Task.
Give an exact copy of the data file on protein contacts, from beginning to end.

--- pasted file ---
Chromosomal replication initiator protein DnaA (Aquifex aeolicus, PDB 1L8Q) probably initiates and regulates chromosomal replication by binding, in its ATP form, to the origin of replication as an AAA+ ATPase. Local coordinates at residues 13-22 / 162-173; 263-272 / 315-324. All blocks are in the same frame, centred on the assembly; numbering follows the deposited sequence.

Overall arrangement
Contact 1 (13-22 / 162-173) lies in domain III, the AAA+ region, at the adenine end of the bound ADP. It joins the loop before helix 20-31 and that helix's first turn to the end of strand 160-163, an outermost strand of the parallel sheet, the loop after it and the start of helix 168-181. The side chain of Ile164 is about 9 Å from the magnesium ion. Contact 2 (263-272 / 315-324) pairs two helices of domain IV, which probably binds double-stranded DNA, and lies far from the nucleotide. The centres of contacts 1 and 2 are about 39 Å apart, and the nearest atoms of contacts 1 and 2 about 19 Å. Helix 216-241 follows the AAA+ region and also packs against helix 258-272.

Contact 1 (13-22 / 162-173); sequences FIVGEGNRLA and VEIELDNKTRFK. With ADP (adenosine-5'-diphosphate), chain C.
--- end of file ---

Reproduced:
Chromosomal replication initiator protein DnaA (Aquifex aeolicus, PDB 1L8Q) probably initiates and regulates chromosomal replication by binding, in its ATP form, to the origin of replication as an AAA+ ATPase. Local coordinates at residues 13-22 / 162-173; 263-272 / 315-324. All blocks are in the same frame, centred on the assembly; numbering follows the deposited sequence.

Overall arrangement
Contact 1 (13-22 / 162-173) lies in domain III, the AAA+ region, at the adenine end of the bound ADP. It joins the loop before helix 20-31 and that helix's first turn to the end of strand 160-163, an outermost strand of the parallel sheet, the loop after it and the start of helix 168-181. The side chain of Ile164 is about 9 Å from the magnesium ion. Contact 2 (263-272 / 315-324) pairs two helices of domain IV, which probably binds double-stranded DNA, and lies far from the nucleotide. The centres of contacts 1 and 2 are about 39 Å apart, and the nearest atoms of contacts 1 and 2 about 19 Å. Helix 216-241 follows the AAA+ region and also packs against helix 258-272.

Contact 1 (13-22 / 162-173); sequences FIVGEGNRLA and VEIELDNKTRFK. With ADP (adenosine-5'-diphosphate), chain C.